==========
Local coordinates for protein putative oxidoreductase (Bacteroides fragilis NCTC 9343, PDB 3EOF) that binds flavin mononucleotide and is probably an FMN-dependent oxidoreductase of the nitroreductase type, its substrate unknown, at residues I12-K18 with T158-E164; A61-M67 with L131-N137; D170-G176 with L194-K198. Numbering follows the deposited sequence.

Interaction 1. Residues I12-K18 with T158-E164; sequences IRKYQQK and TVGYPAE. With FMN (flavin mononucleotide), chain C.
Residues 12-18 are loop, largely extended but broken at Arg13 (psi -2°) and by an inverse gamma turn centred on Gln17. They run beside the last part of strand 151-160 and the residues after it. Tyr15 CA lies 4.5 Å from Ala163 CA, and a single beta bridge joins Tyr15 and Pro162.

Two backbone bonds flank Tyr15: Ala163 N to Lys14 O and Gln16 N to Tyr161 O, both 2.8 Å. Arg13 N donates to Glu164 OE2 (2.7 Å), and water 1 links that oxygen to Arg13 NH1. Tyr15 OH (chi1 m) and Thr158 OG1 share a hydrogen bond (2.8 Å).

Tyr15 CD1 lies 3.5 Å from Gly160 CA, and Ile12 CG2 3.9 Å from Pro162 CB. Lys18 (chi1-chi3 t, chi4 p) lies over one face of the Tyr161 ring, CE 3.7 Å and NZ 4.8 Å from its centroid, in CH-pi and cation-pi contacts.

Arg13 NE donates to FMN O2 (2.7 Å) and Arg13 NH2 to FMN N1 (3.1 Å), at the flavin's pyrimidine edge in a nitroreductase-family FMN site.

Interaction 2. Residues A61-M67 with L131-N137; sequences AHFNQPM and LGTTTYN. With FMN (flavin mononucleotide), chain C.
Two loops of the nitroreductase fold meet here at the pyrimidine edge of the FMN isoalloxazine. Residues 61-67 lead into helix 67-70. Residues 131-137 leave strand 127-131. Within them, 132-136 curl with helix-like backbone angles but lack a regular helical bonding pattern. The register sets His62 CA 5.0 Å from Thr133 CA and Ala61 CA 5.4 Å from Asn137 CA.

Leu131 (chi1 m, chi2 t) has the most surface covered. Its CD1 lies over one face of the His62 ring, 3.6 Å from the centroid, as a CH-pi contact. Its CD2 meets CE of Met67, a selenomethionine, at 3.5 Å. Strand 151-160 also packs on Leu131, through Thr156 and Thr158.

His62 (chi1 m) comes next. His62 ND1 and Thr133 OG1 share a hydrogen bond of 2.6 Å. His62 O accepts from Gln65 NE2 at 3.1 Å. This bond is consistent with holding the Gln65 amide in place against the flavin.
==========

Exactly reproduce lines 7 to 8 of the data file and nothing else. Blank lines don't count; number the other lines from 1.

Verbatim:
Interaction 2. Residues A61-M67 with L131-N137; sequences AHFNQPM and LGTTTYN. With FMN (flavin mononucleotide), chain C.
Two loops of the nitroreductase fold meet here at the pyrimidine edge of the FMN isoalloxazine. Residues 61-67 lead into helix 67-70. Residues 131-137 leave strand 127-131. Within them, 132-136 curl with helix-like backbone angles but lack a regular helical bonding pattern. The register sets His62 CA 5.0 Å from Thr133 CA and Ala61 CA 5.4 Å from Asn137 CA.